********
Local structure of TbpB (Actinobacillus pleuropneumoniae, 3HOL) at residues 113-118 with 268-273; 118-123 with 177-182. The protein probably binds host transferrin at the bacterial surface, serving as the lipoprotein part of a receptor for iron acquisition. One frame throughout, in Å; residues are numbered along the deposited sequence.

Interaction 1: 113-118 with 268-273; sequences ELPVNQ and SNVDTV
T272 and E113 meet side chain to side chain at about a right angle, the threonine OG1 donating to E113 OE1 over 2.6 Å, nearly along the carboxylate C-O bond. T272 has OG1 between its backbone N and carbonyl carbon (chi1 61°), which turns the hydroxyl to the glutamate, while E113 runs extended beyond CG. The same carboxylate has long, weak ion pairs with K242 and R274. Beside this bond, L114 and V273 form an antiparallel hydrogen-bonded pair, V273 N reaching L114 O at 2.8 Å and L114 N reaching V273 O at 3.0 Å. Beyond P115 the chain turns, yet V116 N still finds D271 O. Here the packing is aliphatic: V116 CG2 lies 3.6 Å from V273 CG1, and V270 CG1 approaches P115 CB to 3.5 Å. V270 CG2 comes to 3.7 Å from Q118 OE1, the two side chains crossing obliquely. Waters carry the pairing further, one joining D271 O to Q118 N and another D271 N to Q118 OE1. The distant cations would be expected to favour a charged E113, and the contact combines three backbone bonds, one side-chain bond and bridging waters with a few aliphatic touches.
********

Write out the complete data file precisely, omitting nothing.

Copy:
Local structure of TbpB (Actinobacillus pleuropneumoniae, 3HOL) at residues 113-118 with 268-273; 118-123 with 177-182. The protein probably binds host transferrin at the bacterial surface, serving as the lipoprotein part of a receptor for iron acquisition. One frame throughout, in Å; residues are numbered along the deposited sequence.

Interaction 1: 113-118 with 268-273; sequences ELPVNQ and SNVDTV
T272 and E113 meet side chain to side chain at about a right angle, the threonine OG1 donating to E113 OE1 over 2.6 Å, nearly along the carboxylate C-O bond. T272 has OG1 between its backbone N and carbonyl carbon (chi1 61°), which turns the hydroxyl to the glutamate, while E113 runs extended beyond CG. The same carboxylate has long, weak ion pairs with K242 and R274. Beside this bond, L114 and V273 form an antiparallel hydrogen-bonded pair, V273 N reaching L114 O at 2.8 Å and L114 N reaching V273 O at 3.0 Å. Beyond P115 the chain turns, yet V116 N still finds D271 O. Here the packing is aliphatic: V116 CG2 lies 3.6 Å from V273 CG1, and V270 CG1 approaches P115 CB to 3.5 Å. V270 CG2 comes to 3.7 Å from Q118 OE1, the two side chains crossing obliquely. Waters carry the pairing further, one joining D271 O to Q118 N and another D271 N to Q118 OE1. The distant cations would be expected to favour a charged E113, and the contact combines three backbone bonds, one side-chain bond and bridging waters with a few aliphatic touches.